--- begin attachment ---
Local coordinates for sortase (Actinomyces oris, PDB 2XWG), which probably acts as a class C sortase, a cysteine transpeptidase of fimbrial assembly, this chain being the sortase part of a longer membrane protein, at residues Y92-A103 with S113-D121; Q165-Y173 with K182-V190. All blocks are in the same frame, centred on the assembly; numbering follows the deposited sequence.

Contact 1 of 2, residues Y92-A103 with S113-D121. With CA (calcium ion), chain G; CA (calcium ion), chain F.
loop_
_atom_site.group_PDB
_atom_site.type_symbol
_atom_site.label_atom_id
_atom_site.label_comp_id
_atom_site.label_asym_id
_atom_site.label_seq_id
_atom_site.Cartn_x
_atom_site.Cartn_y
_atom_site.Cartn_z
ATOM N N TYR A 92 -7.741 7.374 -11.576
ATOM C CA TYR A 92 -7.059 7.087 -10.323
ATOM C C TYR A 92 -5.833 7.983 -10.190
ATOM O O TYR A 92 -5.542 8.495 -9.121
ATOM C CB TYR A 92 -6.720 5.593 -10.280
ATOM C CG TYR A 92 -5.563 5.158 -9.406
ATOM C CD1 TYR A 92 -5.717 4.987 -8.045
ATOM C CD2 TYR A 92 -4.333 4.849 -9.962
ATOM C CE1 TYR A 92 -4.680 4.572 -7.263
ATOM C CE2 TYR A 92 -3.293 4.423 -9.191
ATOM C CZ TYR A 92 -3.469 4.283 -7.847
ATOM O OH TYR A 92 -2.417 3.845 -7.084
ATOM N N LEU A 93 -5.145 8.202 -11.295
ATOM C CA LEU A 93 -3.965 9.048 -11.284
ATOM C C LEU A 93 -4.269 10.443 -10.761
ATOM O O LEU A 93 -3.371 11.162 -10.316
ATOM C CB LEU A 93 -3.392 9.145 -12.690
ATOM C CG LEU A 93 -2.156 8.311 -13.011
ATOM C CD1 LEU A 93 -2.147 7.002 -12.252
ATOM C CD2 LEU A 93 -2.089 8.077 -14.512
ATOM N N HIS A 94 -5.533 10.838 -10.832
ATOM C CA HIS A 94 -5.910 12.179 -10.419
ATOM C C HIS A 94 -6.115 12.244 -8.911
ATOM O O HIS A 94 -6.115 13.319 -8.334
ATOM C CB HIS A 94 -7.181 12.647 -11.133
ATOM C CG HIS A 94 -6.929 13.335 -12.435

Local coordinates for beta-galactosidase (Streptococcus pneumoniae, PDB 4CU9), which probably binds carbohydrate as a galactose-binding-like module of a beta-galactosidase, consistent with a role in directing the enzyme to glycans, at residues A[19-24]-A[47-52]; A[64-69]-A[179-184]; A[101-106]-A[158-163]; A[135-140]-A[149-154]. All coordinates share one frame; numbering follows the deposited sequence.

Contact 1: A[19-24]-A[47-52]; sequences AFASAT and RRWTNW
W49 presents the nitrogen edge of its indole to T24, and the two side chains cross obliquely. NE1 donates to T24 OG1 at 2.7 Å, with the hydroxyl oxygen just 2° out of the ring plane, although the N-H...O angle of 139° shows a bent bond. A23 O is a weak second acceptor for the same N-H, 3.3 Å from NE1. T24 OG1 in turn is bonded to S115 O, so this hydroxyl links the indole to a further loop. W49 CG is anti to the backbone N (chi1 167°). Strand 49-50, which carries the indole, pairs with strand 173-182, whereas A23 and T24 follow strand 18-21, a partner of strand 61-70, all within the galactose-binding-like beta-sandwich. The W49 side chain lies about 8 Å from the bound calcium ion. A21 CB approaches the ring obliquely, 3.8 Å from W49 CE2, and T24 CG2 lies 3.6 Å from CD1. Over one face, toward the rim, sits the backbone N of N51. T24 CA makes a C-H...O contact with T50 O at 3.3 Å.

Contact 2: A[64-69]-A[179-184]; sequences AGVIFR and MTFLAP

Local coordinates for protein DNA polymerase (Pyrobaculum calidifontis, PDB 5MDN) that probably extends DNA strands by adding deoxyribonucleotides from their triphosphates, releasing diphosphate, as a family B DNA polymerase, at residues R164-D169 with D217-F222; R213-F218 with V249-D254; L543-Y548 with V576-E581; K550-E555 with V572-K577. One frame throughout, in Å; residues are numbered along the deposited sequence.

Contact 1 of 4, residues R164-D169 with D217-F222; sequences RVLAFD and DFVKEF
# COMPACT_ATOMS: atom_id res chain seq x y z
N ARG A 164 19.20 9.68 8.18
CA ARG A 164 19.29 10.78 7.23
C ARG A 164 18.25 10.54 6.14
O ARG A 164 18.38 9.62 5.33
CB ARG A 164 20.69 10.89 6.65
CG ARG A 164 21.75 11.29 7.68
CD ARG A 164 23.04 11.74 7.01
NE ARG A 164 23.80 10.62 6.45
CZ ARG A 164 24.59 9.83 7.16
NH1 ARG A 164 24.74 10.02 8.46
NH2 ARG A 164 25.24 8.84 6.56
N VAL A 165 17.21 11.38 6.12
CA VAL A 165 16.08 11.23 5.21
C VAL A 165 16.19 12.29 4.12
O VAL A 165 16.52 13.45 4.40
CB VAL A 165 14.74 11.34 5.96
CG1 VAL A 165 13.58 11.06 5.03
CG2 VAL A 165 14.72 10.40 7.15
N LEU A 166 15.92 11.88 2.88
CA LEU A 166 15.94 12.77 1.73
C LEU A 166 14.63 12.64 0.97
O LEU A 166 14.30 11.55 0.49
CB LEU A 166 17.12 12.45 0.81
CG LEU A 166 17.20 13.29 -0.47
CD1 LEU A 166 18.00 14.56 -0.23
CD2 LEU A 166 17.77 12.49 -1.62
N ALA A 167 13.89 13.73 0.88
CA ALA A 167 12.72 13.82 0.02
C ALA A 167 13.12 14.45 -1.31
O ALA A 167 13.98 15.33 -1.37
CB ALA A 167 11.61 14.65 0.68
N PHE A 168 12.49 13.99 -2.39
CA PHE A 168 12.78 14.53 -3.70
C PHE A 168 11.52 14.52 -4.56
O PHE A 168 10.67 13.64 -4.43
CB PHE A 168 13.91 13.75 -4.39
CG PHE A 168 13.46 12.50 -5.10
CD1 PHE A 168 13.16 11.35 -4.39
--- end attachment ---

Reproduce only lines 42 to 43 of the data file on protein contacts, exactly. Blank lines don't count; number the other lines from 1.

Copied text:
Contact 2: A[64-69]-A[179-184]; sequences AGVIFR and MTFLAP

Local coordinates for protein DNA polymerase (Pyrobaculum calidifontis, PDB 5MDN) that probably extends DNA strands by adding deoxyribonucleotides from their triphosphates, releasing diphosphate, as a family B DNA polymerase, at residues R164-D169 with D217-F222; R213-F218 with V249-D254; L543-Y548 with V576-E581; K550-E555 with V572-K577. One frame throughout, in Å; residues are numbered along the deposited sequence.